The Roman Empire conquered the entirety of the Mediterranean, the Illyrian Peninsula, Asia Minor, Greece, the Iberian Peninsula, North Africa, the greater portion of Europe, Mesopotamia, Armenia, Thrace, Egypt, the Holy Land, and half of Britain at its height in the early second century AD. Entire civilizations were eradicated: Carthage was leveled, its culture extinguished; the Macedonian and Seleucid empires crumbled before Roman legions; the world bowed to the Caesars.
Behind the grandeur and splendor of the Roman Empire, countless legions lay ready to fight for Senatus Populusque Romanus, the Senate and the Roman People. Overcoming Etruscans and Samnites in the early days of Rome, punishing Carthage at the height of the Republic, and subduing Gaul, the legions lay ever-ready to conquer on their city’s whim.
This journey’s aim has been to explain the aforementioned glory of Rome via expansion on what made the Roman military great. Review the strong points of the legions and the methods with which they waged war:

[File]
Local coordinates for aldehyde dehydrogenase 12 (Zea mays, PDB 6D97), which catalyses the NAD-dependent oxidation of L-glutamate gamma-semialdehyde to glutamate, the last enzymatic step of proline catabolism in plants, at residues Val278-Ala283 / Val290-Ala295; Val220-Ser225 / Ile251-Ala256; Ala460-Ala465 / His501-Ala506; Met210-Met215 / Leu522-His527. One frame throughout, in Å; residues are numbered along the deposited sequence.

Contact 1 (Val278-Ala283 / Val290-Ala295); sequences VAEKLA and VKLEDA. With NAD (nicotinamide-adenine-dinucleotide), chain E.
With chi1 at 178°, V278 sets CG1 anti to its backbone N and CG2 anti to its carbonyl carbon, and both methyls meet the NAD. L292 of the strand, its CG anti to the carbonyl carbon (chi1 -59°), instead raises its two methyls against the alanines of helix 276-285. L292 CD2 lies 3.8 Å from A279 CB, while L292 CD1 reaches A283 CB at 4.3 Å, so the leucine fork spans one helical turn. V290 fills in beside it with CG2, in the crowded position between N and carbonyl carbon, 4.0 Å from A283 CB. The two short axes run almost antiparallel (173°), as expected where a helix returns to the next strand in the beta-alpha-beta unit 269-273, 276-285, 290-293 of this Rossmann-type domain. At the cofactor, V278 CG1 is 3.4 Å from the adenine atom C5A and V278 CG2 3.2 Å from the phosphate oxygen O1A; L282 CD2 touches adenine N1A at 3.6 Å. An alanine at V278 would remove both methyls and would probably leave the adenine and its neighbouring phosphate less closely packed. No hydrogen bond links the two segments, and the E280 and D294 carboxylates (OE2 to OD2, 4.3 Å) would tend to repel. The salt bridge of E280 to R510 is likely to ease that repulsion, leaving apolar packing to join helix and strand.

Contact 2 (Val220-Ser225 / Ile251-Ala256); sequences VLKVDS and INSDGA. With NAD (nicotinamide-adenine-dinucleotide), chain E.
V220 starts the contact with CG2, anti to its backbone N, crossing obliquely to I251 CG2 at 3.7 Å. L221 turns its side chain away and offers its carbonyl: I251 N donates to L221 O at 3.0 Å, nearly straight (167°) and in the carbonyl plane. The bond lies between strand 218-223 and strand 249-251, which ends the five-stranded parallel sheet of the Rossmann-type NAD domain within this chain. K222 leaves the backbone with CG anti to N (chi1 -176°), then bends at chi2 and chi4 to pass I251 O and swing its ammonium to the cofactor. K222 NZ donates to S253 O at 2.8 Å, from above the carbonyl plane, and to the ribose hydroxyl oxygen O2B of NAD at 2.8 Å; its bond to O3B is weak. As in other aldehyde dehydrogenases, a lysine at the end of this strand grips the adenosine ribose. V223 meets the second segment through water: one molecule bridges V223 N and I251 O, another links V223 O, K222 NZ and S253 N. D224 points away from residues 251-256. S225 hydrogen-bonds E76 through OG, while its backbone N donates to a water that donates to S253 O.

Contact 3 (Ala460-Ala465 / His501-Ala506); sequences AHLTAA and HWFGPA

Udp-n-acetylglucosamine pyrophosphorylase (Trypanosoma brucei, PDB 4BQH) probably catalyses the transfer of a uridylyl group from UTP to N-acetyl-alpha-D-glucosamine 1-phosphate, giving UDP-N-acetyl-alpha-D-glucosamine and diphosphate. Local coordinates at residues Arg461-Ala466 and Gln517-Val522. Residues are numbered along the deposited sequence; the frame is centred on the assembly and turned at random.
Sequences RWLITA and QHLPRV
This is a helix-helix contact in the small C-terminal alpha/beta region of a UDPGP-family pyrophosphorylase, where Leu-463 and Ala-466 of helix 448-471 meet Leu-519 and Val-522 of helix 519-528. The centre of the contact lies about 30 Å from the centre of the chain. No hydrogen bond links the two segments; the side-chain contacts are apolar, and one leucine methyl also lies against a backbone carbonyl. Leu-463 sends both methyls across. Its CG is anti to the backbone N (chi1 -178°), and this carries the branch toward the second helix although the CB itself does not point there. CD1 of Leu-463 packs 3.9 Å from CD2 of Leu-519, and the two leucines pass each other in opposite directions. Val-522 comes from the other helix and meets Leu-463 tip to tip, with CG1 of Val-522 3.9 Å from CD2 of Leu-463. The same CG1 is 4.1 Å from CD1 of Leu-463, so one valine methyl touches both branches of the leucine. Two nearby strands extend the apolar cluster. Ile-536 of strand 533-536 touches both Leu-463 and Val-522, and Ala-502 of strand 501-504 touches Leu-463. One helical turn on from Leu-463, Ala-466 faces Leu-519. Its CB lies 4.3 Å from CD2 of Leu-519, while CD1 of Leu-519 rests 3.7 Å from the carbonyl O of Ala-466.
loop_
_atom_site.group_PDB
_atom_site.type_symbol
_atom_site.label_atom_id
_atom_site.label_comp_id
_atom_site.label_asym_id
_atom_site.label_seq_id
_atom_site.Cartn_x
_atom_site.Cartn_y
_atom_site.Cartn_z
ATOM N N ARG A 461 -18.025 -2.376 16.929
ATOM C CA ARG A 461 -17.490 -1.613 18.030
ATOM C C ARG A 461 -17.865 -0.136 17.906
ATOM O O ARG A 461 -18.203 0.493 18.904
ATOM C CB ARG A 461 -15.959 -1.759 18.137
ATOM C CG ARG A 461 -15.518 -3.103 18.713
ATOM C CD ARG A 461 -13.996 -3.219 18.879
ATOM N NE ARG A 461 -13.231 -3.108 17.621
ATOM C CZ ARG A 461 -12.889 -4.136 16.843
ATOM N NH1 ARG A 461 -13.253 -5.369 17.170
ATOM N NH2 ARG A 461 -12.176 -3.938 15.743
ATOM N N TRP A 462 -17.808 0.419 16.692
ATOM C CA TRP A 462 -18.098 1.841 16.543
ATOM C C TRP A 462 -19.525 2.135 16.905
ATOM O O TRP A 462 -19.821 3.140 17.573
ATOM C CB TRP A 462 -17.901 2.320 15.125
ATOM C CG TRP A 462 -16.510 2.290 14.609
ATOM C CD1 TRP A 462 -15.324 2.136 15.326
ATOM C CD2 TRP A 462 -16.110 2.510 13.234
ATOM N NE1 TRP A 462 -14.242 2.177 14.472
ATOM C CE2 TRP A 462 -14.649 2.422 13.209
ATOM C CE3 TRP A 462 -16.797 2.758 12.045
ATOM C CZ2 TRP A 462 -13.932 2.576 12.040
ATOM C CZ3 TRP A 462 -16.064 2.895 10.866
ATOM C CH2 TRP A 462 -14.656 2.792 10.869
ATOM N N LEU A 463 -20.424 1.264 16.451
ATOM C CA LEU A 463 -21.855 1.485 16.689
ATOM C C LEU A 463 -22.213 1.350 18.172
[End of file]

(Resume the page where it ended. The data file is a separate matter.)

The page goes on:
The Roman legionnaire was nothing if not disciplined. Countless hundreds of hours spent sparring, marching, and campaigning with his brother soldiers made a legionnaire a hard man, yet brought him together with the men to his left and right and adapted his mind to the environment of receiving and quickly responding to orders. This discipline was harnessed with deadly effectiveness at Zama, Cynoscephalae, and Magnesia, where Roman command reminded a collapsed flank of their soldierly obligations and sent them charging back into the fight.
Roman legions relied on immaculately arranged formations that were well-organized and able to adapt on the battlefield. In the era of the Republic, when Rome established itself as the strongest power in the known world (read, Mediterranean), the manipular legion proved on the field of battle, the ultimate testing ground, its superiority as a formation over the phalanx, massed auxiliary infantry, and even equally well-equipped Carthaginian infantry. Leadership in a legion operated via chain of command from consul to military tribunes to centurions, each level having its own specific duties and authorities. Roman military officers demonstrated in battle their capacity for individual decision-making, such as the flanking action at Cynoscephalae in which the Macedonians were completely crushed by the maneuver of a military tribune.